LOS ANGELES — President Barack Obama stands fully formed in wax towards the exit of the entertaining, kitschy tourist trap that is the Hollywood Wax Museum. Celebrity gazing is a thoroughly American tradition.
CHICAGO — Cartoonist Rube Goldberg (1883–1970) was best known for his depictions of “inventions” that imagined complicated contraptions with far too many moving parts built to solve the simplest of problems. These “Rube Goldberg machines” appeared in his work, and were used as devices to poke fun at the roundabout nature of American bureaucratic and political systems in the post-World War II era. Rube Goldberg’s Ghost, a large group exhibition on view at Columbia College’s small Glass Curtain Gallery (through May 4) features work by more than 20 artists who may very well be Goldberg’s companions in that they, too, enjoy laborious machinations with political undertones.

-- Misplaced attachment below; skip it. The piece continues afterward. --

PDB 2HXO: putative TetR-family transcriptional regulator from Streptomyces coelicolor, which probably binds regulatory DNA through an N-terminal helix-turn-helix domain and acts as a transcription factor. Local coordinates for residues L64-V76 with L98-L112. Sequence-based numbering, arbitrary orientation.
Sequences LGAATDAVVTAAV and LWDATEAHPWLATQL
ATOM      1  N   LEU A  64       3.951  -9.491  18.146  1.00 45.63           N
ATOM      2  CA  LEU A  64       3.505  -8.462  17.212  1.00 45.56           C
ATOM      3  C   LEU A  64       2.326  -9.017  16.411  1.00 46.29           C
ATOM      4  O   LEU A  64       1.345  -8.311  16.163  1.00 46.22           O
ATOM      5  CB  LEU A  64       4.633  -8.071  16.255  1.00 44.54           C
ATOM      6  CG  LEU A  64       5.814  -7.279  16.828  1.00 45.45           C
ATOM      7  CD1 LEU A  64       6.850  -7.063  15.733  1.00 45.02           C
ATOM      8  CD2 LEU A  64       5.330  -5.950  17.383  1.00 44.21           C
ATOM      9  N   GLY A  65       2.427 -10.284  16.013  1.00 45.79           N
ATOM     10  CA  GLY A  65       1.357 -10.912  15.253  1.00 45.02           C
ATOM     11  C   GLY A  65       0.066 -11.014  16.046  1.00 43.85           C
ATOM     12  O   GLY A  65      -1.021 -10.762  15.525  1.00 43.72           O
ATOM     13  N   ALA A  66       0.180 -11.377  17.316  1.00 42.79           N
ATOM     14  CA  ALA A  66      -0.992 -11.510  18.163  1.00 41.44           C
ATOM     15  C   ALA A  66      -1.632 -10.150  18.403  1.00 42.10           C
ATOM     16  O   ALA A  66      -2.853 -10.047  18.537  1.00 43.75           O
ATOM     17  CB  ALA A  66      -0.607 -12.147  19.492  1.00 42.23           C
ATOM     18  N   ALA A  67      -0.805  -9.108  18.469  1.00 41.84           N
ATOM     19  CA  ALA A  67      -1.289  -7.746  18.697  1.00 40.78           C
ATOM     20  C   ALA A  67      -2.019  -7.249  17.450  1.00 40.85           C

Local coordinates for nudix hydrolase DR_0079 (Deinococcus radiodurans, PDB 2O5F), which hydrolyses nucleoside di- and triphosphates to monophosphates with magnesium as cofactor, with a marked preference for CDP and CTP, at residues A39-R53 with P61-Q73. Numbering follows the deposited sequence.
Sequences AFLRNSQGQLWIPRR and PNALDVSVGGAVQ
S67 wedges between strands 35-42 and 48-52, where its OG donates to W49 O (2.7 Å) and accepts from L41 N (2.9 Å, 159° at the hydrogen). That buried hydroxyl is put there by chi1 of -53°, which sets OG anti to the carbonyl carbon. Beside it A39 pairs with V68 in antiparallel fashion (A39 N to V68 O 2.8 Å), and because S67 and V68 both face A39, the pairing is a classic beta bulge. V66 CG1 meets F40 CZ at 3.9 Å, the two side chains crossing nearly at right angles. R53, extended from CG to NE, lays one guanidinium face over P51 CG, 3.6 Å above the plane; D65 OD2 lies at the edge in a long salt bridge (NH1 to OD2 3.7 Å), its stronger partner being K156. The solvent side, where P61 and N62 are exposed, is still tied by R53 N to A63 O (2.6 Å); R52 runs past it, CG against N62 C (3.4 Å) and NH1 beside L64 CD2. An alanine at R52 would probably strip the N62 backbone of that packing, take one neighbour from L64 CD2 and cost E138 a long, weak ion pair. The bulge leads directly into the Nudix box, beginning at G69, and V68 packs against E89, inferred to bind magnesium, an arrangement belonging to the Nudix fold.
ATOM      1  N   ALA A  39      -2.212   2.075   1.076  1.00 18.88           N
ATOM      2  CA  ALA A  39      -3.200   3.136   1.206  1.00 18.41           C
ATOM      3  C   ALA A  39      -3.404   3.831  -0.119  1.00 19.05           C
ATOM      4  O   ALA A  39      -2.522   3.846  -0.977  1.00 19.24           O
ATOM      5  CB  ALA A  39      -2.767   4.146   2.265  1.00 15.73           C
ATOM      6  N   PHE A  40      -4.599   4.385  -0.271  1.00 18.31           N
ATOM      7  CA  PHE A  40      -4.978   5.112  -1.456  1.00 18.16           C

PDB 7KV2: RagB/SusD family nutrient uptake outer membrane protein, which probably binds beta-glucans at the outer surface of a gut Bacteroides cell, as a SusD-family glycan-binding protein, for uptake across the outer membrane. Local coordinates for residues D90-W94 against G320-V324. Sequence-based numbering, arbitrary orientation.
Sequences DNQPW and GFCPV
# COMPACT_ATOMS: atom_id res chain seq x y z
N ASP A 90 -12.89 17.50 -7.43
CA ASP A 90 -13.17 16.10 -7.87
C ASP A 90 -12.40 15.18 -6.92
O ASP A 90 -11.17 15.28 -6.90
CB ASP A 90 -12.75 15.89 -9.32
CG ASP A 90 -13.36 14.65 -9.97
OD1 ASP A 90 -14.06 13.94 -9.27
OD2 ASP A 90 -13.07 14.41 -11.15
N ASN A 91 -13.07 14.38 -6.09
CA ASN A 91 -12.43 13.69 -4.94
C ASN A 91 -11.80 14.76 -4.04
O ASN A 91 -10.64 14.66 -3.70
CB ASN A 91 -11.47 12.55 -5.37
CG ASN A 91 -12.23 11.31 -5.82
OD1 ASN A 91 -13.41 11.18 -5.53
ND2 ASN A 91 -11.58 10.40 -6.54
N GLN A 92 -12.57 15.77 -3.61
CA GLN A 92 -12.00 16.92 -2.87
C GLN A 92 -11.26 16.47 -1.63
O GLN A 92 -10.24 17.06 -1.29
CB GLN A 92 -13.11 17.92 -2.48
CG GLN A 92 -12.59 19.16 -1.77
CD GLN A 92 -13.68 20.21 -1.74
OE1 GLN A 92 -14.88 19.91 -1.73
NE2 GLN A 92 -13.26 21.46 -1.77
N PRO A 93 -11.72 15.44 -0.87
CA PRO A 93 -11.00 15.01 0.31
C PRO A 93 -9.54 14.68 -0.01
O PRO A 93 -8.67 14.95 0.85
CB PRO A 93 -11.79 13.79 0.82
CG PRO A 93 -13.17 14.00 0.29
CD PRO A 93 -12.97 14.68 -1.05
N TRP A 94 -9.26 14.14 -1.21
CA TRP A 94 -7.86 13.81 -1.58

CHICAGO — A few years ago, when I spent most of a summer in Prague (Czech Republic), I visited the lapidarium, the museum where they store all the fragments of old statues. I thought of that museum again when I saw Industry of the Ordinary: Sic Transit Gloria Mundi at the Chicago Cultural Center. Industry of the Ordinary (IOTO) are Adam Brooks and Matthew Wilson, two British artists who have lived in Chicago for many years. Their stated aim is to raise our consciousness about what constitutes an ordinary or extraordinary human action, or work of art, but that hardly does justice to the almost bewildering variety of forms that are displayed in this mid-career survey.